January 2014

Period: From January 2014      Issued on 13.01.2014 using data to the end of December


Following a dry start, the last two weeks of December were very wet in many areas, leading to a considerable change in the hydrological situation. The model-derived projections, based on data up to the end of December, are for January river flows and groundwater levels to be normal to above normal in most areas. However, the severe weather has continued into early 2014 and, in parts of southern Britain, the typical average rainfall for January was received in the first week. The upper range of projections is therefore more likely than the median projections, and river flows and groundwater levels are likely to be notably high or exceptional in the south. The rainfall since mid-December has led to widespread soil saturation, leading to a significantly elevated risk of both fluvial and groundwater flooding through January, particularly in southern England. In those areas prone to groundwater flooding, the risk of flooding will remain elevated until the end of the winter.


Latest predictions for UK-precipitation show a slight signal for near or just above average rainfall during January-February-March as a whole. The probability that UK precipitation for January-February-March will fall into the driest of our five categories is around 20% and the probability that it will fall into the wettest category is between 10 and 15% (the 1981-2010 probability for each of these categories is 20%).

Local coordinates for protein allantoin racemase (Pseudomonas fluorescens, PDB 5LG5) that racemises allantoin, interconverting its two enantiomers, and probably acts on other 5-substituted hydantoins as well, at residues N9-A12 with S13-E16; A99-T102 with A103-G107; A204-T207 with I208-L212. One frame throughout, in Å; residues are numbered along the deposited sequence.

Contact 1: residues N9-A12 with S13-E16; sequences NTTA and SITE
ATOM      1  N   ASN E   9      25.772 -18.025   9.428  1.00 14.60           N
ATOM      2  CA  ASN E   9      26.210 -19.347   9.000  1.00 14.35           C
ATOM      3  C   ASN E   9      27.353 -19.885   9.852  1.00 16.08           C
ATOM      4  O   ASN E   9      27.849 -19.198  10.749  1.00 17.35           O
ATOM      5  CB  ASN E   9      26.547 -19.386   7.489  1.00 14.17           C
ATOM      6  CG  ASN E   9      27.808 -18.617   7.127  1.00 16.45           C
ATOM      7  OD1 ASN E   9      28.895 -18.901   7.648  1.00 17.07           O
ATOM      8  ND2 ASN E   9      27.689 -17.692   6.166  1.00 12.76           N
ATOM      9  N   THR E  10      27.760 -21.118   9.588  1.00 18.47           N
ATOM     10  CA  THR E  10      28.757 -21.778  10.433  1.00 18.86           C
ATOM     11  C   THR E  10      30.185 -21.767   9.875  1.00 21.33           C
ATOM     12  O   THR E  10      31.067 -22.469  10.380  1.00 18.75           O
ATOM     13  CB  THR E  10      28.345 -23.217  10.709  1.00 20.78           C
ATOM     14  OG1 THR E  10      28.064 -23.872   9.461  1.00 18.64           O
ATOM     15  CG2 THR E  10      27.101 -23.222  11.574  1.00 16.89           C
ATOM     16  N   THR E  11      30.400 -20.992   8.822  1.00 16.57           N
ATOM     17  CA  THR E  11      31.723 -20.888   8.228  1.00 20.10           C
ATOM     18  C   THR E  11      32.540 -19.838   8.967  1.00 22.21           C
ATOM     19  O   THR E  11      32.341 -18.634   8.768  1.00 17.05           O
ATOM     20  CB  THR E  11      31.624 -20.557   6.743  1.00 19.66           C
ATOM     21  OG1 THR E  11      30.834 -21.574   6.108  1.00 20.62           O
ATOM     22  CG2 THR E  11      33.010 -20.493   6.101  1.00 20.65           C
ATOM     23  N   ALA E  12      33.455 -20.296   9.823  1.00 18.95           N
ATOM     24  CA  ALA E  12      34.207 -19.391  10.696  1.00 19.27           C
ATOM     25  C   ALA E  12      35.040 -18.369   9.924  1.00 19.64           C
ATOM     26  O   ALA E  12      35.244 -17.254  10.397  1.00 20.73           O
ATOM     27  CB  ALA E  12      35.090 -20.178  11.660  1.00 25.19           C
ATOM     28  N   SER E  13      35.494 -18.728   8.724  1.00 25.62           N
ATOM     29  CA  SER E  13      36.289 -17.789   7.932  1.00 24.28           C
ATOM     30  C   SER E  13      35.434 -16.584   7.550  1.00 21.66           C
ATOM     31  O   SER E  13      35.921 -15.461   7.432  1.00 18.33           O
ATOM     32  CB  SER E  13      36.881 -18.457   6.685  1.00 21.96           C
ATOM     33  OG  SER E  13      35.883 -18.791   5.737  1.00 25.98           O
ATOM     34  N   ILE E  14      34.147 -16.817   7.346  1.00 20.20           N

River flows

Except in a few catchments in north-east Scotland and eastern England, the average flows for December were normal or above across the UK, and notably high across much of Scotland. Model projections suggest a continuation of near normal to above normal flows in January across Great Britain. However, given the widespread and sustained rainfall in the first week of January in southern Britain, it is likely that average flows for January and February will be notably high in this region, particularly in large, slowly responding catchments. More generally, across much of Great Britain, soils are very wet and river flows are already above normal, so even moderate rainfall amounts may trigger notably high flows – there is therefore an elevated risk of flooding in most regions. In contrast, the far north-east of Scotland and parts of eastern England are likely to see below normal flows persisting. The three-month outlook suggests flows are likely to be in the normal range across Great Britain, but the impact of recent rainfall will increase the likelihood for some time of higher flows in slowly responding catchments, particularly those fed by groundwater (see below).


The December rainfall caused remarkable increases in levels in faster responding boreholes and, as such, groundwater levels were above normal (and in many cases notably high) in southern Britain. In addition, above normal levels persisted in the Permo-Triassic aquifer of the north-west. In contrast, below normal levels were registered in the Chalk in Yorkshire. Generally, model projections are indicative of above normal levels, although exceptional levels are projected for some aquifers units given even average January rainfall (which has been received in the first week across parts of the south). Below normal levels in Yorkshire are likely to persist, given the relative dryness of this area in the recent past. The three-month outlook is for a broadly similar situation, with above normal levels in a majority of aquifers. The increased likelihood of high groundwater levels across the southern Chalk over this timeframe suggests that, in areas prone to groundwater flooding, there will be a continuing flood risk through the rest of the winter.